Safe and Sound

PENNSYLVANIA STATE EMPLOYEES

Harrisburg, PA
5
Star Rating
PENNSYLVANIA STATE EMPLOYEES is a Harrisburg, PA-based, NCUA-insured credit union dating back to 1933. The credit union holds $5.05 billion in assets, according to June 30, 2017, regulatory filings.

Members have $3.71 billion on deposit tended by 698 full-time employees. With that footprint, the credit union holds loans and leases worth $3.71 billion. PENNSYLVANIA STATE EMPLOYEES's 432,398 members currently have $4.48 billion in shares with the credit union.

Overall, Bankrate believes that, as of June 30, 2017, PENNSYLVANIA STATE EMPLOYEES exhibited a superior condition, earning a full 5 stars for safety and soundness. Here's an analysis of how the credit union faired on the three key criteria Bankrate used to grade American credit unions on safety and soundness.

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THE INSTITUTION'S SCORE

Capital Score

When it comes to measuring a credit union's financial stability, capital is key. It works as a buffer against losses and provides protection for members when a credit union is experiencing economic trouble. When looking at safety and soundness, more capital is better.

PENNSYLVANIA STATE EMPLOYEES received a score of 12 out of a possible 30 points on our test to measure the adequacy of a credit union's capital, below the national average of 15.26.

PENNSYLVANIA STATE EMPLOYEES had a capitalization ratio of 11.00 percent in our test, lower than the average for all credit unions, suggesting that it's weaker than its peers.

Asset Quality Score

Bankrate uses this test to estimate the impact of problem assets, such as unpaid loans, on the credit union's reserves set aside to cover loan losses, as well as overall capitalization.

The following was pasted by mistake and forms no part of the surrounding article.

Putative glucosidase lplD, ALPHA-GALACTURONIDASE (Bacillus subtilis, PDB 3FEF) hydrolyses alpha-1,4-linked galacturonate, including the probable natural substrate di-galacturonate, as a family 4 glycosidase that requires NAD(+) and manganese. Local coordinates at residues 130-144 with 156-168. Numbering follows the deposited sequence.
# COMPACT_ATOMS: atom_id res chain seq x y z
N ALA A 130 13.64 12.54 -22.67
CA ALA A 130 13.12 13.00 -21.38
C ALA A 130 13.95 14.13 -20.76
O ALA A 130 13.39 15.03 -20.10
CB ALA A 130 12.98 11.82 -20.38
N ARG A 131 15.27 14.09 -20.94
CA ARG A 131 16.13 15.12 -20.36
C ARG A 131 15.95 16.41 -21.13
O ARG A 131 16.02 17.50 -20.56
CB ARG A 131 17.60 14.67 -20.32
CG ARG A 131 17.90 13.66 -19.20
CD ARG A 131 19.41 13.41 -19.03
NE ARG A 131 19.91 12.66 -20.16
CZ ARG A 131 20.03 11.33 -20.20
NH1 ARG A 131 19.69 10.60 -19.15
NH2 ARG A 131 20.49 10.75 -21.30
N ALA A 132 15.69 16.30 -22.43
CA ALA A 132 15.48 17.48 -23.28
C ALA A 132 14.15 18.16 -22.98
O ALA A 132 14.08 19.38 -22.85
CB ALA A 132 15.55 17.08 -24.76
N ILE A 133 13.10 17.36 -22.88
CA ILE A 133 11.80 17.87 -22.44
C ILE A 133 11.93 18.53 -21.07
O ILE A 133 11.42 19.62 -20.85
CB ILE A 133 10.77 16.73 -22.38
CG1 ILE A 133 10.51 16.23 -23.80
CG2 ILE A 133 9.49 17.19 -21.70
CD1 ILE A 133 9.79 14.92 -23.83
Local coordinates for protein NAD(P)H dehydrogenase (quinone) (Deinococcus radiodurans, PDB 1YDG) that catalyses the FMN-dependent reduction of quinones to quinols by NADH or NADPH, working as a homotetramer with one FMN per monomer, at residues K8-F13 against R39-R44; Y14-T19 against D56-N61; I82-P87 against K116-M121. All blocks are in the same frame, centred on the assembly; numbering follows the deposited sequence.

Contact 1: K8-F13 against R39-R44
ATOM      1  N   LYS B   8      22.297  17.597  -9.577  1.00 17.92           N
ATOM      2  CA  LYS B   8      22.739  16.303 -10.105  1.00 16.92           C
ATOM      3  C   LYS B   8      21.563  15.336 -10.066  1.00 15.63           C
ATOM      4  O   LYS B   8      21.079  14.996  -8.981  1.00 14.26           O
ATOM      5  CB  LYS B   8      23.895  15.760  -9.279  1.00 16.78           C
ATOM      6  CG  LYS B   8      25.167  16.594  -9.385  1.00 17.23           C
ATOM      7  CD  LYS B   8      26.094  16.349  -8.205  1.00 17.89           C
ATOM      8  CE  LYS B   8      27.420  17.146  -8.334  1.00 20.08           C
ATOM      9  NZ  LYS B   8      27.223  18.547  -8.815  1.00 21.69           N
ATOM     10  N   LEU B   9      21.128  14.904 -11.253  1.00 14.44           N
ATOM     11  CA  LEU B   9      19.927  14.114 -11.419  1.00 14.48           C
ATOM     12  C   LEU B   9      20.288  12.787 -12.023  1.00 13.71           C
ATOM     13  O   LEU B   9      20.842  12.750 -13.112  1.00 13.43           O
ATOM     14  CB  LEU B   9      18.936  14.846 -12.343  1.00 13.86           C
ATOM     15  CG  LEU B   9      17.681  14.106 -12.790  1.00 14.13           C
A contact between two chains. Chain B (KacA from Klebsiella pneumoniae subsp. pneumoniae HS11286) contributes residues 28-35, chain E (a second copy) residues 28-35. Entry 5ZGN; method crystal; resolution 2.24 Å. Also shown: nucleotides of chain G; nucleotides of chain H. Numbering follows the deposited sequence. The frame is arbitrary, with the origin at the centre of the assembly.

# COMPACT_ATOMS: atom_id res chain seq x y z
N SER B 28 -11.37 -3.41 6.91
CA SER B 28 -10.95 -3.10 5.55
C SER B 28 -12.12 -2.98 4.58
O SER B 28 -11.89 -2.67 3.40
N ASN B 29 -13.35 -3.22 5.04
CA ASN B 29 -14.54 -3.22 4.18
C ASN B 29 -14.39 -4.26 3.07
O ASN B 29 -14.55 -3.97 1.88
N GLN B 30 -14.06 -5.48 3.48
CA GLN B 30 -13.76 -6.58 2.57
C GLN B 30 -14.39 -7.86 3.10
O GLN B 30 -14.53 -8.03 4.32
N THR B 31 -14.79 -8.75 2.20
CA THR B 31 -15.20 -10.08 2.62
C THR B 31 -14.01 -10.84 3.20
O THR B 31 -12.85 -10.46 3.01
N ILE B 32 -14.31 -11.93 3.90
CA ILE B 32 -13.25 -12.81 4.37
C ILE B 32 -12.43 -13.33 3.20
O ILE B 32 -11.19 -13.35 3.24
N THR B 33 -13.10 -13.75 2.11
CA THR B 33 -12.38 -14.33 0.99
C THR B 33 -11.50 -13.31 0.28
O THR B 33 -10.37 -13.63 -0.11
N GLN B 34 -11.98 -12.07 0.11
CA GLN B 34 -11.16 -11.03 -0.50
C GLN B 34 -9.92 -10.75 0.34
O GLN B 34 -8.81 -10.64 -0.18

A credit union with large numbers of these types of assets may eventually be required to use capital to absorb losses, reducing its equity cushion. It also means that there are likely to be many assets that are in non-accrual status and no longer earning interest for the credit union, resulting in diminished earnings and potentially more risk of a future failure.

On Bankrate's asset quality test, PENNSYLVANIA STATE EMPLOYEES scored 40 out of a possible 40 points, better than the national average of 38.15 points.

Troubled assets made up 4.00 percent of PENNSYLVANIA STATE EMPLOYEES's total assets in our test, below the national average and potentially indicative of superior financial strength compared to other credit unions.

Earnings score

How successful a credit union is at making money affects its safety and soundness. Earnings can be retained by the credit union, giving a boost to its capital cushion, or be used to address problematic loans, likely making the credit union better able to withstand economic trouble. Credit unions that are losing money, however, are less able to do those things.

PENNSYLVANIA STATE EMPLOYEES scored 18 out of a possible 30 on Bankrate's earnings test, beating out the national average of 10.31.

One indication that the credit union is doing better than its peers in this area was its earnings ratio of 9.00 percent in our test, better than the average for all credit unions.

WHAT IS SAFE & SOUND?

Bankrate.com's Safe & Sound Ratings provide a star rating system to evaluate the current financial status of financial institutions. The information gathered about banks, credit unions and thrifts is updated as set forth in the Terms of Use of Safe & Sound Ratings and Reports. The Safe & Sound Ratings information is grouped by categories of banks, thrifts and credit unions.

Scoring methodology

Bankrate.com evaluates the financial condition of institutions and assigns a one- to five-star rating for each with five stars representing the highest rating. Institutions with satisfactory performance will generally receive a rating of three or more stars. The majority of institutions fall into the three- to four-star range. An institution with an "NR" rating may be too new to rate or may have limited the publicly available information in their regulatory filings. The "NR" is not an indication of financial strength or weakness. The Safe & Sound rating is believed to be reliable, but the information is not guaranteed. In addition, events since the information was collected may have altered the institution's financial condition.